Over the past couple of decades, national attention to "emerging contaminants" or "contaminants of emerging concern" (CECs) in surface water and groundwater has been increasing. Although there is no federal statutory or regulatory definition of CECs, generally, the term refers to unregulated substances detected in the environment that may present a risk to human health, aquatic life, or the environment. CECs can include many different types of manmade chemicals and substances—such as those in personal care products, pharmaceuticals, industrial chemicals, lawn care and agricultural products, and microplastics—as well as naturally occurring substances such as algal toxins or manganese.

CECs often enter the environment, including ground and surface waters, via municipal and industrial wastewater discharges and urban and agricultural storm runoff. Although municipal and industrial wastewater are both treated prior to discharge into waterways, treatment facilities are often not designed to remove CECs. The availability of data on CECs—such as concentration and pervasiveness in the environment or exposure or toxicity data that would help determine their risk to humans and aquatic life—may be limited.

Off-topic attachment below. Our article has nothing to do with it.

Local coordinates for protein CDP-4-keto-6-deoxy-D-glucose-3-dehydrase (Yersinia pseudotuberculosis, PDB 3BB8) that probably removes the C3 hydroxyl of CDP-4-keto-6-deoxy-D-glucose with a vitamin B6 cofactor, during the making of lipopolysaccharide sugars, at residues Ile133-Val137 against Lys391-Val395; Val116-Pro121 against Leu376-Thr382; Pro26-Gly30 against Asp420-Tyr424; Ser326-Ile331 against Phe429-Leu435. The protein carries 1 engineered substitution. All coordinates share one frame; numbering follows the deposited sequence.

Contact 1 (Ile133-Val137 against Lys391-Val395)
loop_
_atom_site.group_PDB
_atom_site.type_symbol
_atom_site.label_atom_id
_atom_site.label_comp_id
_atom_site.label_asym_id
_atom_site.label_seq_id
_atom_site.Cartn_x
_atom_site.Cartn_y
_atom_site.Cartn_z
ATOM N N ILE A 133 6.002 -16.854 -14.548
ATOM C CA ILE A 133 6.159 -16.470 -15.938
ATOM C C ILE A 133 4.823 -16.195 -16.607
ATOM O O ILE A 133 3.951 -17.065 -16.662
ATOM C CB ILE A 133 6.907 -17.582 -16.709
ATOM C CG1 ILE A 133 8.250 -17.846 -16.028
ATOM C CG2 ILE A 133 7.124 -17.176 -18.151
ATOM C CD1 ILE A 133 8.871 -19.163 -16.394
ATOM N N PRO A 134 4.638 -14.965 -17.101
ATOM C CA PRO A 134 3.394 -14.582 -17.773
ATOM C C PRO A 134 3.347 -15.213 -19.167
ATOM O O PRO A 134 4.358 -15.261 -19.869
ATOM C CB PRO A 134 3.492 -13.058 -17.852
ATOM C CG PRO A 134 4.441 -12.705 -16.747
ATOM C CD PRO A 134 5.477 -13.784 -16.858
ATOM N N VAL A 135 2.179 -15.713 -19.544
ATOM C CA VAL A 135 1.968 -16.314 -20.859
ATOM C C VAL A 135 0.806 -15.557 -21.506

In some cases, detections of CECs in the environment have triggered a call for action from federal, state, and local government, as well as Congress. Increased monitoring and detections of one particular group of chemicals, per- and polyfluoroalkyl substances (PFAS), has recently heightened public and congressional interest in these CECs and has also prompted a broader discussion about how CECs are identified, detected, and regulated and whether additional actions should be taken to protect human health and the environment.1